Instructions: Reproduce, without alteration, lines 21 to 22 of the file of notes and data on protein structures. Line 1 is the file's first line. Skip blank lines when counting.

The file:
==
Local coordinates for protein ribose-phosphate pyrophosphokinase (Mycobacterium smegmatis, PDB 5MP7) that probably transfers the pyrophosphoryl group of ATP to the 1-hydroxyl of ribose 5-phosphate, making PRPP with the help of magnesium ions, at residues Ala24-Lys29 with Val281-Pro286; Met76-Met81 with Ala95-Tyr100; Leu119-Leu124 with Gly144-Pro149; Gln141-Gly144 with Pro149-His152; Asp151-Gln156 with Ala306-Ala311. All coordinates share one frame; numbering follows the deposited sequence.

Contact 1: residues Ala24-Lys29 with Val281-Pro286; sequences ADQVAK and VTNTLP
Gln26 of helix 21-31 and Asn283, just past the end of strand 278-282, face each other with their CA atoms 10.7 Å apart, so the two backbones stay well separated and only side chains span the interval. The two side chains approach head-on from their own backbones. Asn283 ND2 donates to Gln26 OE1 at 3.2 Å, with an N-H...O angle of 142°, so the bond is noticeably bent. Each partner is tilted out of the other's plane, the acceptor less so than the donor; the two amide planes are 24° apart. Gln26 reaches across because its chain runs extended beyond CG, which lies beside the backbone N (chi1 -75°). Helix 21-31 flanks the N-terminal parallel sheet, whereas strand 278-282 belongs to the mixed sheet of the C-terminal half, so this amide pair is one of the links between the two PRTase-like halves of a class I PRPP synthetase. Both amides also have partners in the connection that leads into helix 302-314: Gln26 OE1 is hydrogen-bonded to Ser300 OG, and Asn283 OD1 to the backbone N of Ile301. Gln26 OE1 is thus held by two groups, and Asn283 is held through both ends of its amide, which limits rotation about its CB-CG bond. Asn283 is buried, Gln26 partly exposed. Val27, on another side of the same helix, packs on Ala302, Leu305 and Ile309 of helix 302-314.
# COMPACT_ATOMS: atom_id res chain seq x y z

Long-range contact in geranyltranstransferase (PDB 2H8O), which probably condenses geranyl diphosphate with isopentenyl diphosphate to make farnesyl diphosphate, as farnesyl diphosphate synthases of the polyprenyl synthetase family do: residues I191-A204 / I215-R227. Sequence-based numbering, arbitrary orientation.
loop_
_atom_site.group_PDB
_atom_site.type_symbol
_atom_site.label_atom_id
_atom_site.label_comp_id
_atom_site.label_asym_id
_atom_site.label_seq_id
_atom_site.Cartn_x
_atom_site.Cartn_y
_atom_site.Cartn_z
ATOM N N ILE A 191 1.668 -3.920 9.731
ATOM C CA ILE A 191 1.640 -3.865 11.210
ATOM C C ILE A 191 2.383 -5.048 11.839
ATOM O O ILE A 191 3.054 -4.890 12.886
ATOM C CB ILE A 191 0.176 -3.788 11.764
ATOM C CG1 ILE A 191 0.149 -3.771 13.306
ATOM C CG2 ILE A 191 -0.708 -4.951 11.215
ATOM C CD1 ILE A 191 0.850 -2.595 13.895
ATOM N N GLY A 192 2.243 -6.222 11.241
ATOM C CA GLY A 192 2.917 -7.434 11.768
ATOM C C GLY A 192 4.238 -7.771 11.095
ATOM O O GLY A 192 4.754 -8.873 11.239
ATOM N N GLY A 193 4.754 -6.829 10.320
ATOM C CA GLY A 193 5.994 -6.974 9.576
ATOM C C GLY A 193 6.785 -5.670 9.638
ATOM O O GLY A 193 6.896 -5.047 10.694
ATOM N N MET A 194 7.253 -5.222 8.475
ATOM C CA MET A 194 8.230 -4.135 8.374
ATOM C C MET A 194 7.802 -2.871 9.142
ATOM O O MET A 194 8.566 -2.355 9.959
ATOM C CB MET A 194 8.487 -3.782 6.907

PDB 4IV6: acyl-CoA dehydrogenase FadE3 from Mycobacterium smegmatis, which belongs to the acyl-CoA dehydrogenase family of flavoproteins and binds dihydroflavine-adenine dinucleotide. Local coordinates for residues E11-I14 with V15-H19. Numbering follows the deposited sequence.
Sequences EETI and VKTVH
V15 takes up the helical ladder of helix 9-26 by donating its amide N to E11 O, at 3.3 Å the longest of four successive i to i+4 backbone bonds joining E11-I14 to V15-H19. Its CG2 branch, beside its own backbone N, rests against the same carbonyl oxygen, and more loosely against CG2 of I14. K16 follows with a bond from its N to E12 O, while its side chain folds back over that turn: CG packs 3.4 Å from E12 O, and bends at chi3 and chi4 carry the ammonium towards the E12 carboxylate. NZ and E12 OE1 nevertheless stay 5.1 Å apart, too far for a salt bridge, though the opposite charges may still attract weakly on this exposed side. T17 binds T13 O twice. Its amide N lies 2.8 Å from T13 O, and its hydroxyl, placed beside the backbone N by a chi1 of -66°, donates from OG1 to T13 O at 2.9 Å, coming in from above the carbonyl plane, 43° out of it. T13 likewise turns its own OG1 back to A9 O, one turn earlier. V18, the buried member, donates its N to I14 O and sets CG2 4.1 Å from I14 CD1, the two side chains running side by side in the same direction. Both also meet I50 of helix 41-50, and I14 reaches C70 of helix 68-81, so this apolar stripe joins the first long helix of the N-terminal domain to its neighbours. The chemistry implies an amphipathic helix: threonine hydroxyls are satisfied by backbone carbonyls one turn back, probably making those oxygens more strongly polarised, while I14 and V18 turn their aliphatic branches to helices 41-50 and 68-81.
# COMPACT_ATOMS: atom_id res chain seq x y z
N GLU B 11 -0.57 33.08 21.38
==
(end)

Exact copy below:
ATOM C CG1 ILE A 191 0.149 -3.771 13.306
ATOM C CG2 ILE A 191 -0.708 -4.951 11.215